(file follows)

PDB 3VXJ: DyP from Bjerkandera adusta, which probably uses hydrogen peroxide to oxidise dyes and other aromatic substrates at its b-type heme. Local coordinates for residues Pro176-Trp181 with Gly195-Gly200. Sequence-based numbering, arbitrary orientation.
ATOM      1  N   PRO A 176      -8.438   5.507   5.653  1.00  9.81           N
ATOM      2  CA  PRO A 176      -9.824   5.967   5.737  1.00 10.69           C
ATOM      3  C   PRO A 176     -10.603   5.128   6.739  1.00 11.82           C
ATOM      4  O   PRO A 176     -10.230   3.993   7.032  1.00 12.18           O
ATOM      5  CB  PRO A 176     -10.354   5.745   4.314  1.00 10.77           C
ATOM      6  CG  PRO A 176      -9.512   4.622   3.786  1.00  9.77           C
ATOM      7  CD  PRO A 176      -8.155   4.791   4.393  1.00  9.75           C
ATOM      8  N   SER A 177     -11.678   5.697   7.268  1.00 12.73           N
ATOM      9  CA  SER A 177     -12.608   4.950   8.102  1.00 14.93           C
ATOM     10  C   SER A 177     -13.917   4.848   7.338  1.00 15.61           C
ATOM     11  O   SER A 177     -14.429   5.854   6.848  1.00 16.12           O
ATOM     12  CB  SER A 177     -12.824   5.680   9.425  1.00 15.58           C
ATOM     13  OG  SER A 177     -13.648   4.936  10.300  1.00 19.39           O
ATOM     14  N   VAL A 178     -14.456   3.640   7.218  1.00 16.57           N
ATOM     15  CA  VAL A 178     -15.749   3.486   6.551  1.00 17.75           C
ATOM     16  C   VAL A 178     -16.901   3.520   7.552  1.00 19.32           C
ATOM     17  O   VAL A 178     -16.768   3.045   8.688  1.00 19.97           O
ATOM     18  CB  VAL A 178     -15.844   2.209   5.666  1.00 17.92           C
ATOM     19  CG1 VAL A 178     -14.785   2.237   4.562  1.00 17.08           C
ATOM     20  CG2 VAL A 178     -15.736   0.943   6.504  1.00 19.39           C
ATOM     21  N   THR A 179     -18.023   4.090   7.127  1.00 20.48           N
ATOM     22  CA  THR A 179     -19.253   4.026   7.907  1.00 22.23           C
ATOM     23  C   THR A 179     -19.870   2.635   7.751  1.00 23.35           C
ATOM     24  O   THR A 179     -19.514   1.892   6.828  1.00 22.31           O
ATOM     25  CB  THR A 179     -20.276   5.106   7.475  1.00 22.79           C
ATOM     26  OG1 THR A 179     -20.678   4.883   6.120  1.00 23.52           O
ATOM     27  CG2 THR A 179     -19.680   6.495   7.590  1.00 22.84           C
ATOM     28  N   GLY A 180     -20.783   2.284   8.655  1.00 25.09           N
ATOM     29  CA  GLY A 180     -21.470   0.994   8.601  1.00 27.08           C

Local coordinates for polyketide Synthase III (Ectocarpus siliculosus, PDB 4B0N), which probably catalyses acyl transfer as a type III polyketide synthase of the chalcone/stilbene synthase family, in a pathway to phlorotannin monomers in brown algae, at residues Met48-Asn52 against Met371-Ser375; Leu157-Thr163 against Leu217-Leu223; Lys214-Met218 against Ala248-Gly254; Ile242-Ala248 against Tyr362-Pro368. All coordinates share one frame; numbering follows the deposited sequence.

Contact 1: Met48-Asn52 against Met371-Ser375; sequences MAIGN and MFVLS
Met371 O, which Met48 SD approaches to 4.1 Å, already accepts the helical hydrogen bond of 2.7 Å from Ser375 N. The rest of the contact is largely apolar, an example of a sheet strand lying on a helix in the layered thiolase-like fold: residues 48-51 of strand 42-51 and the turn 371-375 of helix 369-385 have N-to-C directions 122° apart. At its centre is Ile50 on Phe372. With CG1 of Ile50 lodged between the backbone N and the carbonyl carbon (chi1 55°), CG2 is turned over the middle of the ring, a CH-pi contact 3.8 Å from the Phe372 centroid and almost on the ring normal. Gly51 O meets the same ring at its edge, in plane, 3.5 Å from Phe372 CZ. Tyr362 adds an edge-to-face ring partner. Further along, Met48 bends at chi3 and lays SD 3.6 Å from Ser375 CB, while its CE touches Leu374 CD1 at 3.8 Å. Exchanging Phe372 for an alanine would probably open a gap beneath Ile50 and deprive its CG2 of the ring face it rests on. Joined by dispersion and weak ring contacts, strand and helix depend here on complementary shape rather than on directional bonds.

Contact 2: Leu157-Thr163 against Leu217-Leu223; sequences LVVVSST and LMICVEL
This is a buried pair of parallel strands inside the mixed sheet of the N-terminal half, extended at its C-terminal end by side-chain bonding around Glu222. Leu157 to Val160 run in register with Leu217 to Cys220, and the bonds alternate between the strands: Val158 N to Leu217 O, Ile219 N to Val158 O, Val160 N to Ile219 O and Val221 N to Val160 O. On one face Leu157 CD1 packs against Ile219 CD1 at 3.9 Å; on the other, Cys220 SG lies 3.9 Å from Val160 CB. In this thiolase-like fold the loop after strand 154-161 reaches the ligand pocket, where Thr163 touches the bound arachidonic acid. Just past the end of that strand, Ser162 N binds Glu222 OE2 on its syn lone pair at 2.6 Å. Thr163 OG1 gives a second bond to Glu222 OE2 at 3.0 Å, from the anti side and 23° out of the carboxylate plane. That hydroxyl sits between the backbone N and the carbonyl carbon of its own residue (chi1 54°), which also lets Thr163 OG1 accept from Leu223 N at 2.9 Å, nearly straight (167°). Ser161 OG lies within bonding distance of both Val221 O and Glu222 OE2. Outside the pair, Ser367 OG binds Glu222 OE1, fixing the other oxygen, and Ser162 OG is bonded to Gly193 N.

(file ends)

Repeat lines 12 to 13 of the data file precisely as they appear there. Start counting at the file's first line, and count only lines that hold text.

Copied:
ATOM     11  O   SER A 177     -14.429   5.854   6.848  1.00 16.12           O
ATOM     12  CB  SER A 177     -12.824   5.680   9.425  1.00 15.58           C